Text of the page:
I recently wrote a blog that said that a lot of rural folks are growing impatient in waiting for promised fiber construction. The main thrust of that blog is that local communities are not being told the real timelines for when fiber construction is coming. Federal, State, and local officials love to make the big announcement that grant funding has been awarded, but nobody wants to tell the public that the construction process might take up to four or five years.
There are a lot of factors that contribute to the speed of constructing infrastructure. A few weeks ago, the White House announced an initiative to address some of these issues to speed up the construction of the $550 billion in infrastructure that was funded with the Infrastructure Investment and Jobs Act, along with earlier money from the American Rescue Plan Act.
It’s an interesting document that lists a number of steps that have already been taken by the federal government to speed up the infrastructure construction process. Some of the initiatives listed should help to speed up large road and bridge construction projects.
But the list doesn’t describe much that is being done to speed up fiber construction. The list includes the same ineffective policies that the federal government has been announcing for years to assist broadband. For example, there will be a new emphasis on dig-once. That’s a policy that might have made some difference if implemented twenty years ago, but as far as offering any assistance for building rural broadband projects in the next few years, it is close to worthless. The list also talks about speeding up permitting on Tribal lands, which, while important, is only going to impact a limited number of rural broadband projects.
The fact is, there is not much, if anything, that the White House can do to speed up fiber construction. This is due to the detailed and specific rules in the IIJA legislation, where Congress specified a step-by-step process that must be followed before the $42.5 billion in new broadband funding can be awarded to projects. To give a few examples:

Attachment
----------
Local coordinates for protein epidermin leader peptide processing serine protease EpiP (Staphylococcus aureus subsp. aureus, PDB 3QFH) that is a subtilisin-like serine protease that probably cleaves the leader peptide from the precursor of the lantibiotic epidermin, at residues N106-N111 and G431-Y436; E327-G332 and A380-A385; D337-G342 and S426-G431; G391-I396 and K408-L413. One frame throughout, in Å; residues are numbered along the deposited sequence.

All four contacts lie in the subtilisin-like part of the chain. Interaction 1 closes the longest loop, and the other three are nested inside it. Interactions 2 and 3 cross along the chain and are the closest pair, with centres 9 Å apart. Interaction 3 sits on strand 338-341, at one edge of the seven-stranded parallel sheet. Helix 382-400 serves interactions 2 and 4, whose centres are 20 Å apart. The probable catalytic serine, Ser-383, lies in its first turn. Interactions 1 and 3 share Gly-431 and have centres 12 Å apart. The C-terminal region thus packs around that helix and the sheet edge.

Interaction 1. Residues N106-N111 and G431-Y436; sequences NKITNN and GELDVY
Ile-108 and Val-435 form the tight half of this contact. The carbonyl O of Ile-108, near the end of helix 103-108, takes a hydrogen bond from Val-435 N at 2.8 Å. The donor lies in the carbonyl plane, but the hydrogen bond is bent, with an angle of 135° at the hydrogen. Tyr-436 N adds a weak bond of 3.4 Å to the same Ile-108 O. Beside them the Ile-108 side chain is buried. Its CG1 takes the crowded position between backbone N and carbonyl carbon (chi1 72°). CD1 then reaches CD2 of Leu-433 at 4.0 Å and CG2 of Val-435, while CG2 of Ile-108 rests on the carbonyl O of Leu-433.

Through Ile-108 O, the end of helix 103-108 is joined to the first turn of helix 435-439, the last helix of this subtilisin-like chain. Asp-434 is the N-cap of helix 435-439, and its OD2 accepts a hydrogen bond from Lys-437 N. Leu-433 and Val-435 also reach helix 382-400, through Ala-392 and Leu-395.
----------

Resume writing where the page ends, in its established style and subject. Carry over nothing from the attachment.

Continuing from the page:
- The IIJA insists that the new FCC maps be used to determine areas that are eligible for grants. There is no doubt that the lobbyists who suggested that language knew full well that the new maps were going to be delayed, as has already happened. We are still not done with the mapping issue since there is a convoluted challenge process getting started that is likely to be a large mess.
- The legislation gives the grant money to states to administer but then defines a multi-step process to get a grant plan in place that is full of delays. One example is that States must draft a detailed grant plan, share it with public groups in all corners of a state, and document and address any issues that locals think are important. It’s refreshing to see a grant program that wants so much public input, but there is no way this process is going to happen quickly. It’s another reason that BEAD grants will take longer than other grant programs.
There are half a dozen other steps that must be taken before a state is ready to accept the federal grant money. It’s been almost a year since the IIJA legislation was passed, and from the perspective of the public waiting for better broadband, practically nothing has been accomplished. The NTIA and states have been busy checking off progress on the Congressionally mandated process – but everything that has been done is dealing with the paperwork mandated by Congress. At this point, it’s hard to imagine grants being awarded until at least a year from now, and that might be optimistic.
I remember reading articles after the BEAD grants were first awarded that optimistically expected grant construction to start in 2023. We’ll be lucky if much actual construction is done in 2024 because even after a grant award is made, there will be a time-consuming process of completing all of the needed paperwork for a grant winner to receive the funding. After that, most grants are going to have another delay while environmental studies are done – something that is a huge waste of time and money for any network that will be constructed in existing public rights-of-way.
I got a sinking feeling the first time that I read the IIJA order because it was clear that the detailed Congressional rules for BEAD grants were written by somebody that didn’t want the process to go quickly. We will likely never know what happened behind closed doors when the legislation was being written, but the final rules have big ISP fingerprints all over them. Making the process go slowly first extends the period while the incumbents can enjoy a few more years of monopoly profits. It also gives the big ISPs enough time to develop a strategy to snag a big share of the funding – something they clearly intend to do. This is not to say that the big ISPs will win most of the funding because there are some states that have a bias against big ISPs – but the delays give the big companies time to lobby and plan to maximize their chances.
This is exactly right.
On 10/24 one of our guys climbed just 30 ft onto a tower in rural South Carolina and temporarily mounted a new 3 GHz Tarana G1 fixed-wireless BN. We tested client sites the remainder of the week, up to 15 km out from the tower, in both line of sight and non line of site conditions. The best site test was 541×109 Mbps and the worst site test was 255×66 Mbps.
Fiber will beat these speeds of course. But would the residents be receptive in getting this service now, not years from now? You bet!